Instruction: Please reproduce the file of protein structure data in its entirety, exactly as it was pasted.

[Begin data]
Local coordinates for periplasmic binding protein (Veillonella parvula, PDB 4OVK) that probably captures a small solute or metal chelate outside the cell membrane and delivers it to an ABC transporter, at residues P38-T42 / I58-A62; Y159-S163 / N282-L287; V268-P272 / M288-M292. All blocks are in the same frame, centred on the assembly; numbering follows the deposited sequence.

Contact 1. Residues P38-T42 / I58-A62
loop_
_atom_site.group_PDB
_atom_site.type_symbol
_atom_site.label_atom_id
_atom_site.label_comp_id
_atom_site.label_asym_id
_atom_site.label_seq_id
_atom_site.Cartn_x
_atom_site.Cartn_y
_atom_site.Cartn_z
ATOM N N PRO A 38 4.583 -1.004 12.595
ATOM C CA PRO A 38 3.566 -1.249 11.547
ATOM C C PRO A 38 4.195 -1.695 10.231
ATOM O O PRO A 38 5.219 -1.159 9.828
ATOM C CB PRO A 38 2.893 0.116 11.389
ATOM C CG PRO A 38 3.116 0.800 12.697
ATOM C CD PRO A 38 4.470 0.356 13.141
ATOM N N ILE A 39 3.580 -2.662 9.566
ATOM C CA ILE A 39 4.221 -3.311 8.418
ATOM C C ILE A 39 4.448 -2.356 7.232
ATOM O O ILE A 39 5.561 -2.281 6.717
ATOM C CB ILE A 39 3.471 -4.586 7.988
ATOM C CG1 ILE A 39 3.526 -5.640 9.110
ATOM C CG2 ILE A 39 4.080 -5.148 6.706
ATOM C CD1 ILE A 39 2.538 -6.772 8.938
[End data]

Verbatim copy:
Local coordinates for periplasmic binding protein (Veillonella parvula, PDB 4OVK) that probably captures a small solute or metal chelate outside the cell membrane and delivers it to an ABC transporter, at residues P38-T42 / I58-A62; Y159-S163 / N282-L287; V268-P272 / M288-M292. All blocks are in the same frame, centred on the assembly; numbering follows the deposited sequence.

Contact 1. Residues P38-T42 / I58-A62
loop_
_atom_site.group_PDB
_atom_site.type_symbol
_atom_site.label_atom_id
_atom_site.label_comp_id
_atom_site.label_asym_id
_atom_site.label_seq_id
_atom_site.Cartn_x
_atom_site.Cartn_y
_atom_site.Cartn_z
ATOM N N PRO A 38 4.583 -1.004 12.595
ATOM C CA PRO A 38 3.566 -1.249 11.547
ATOM C C PRO A 38 4.195 -1.695 10.231
ATOM O O PRO A 38 5.219 -1.159 9.828
ATOM C CB PRO A 38 2.893 0.116 11.389
ATOM C CG PRO A 38 3.116 0.800 12.697
ATOM C CD PRO A 38 4.470 0.356 13.141
ATOM N N ILE A 39 3.580 -2.662 9.566
ATOM C CA ILE A 39 4.221 -3.311 8.418
ATOM C C ILE A 39 4.448 -2.356 7.232
ATOM O O ILE A 39 5.561 -2.281 6.717
ATOM C CB ILE A 39 3.471 -4.586 7.988
ATOM C CG1 ILE A 39 3.526 -5.640 9.110
ATOM C CG2 ILE A 39 4.080 -5.148 6.706
ATOM C CD1 ILE A 39 2.538 -6.772 8.938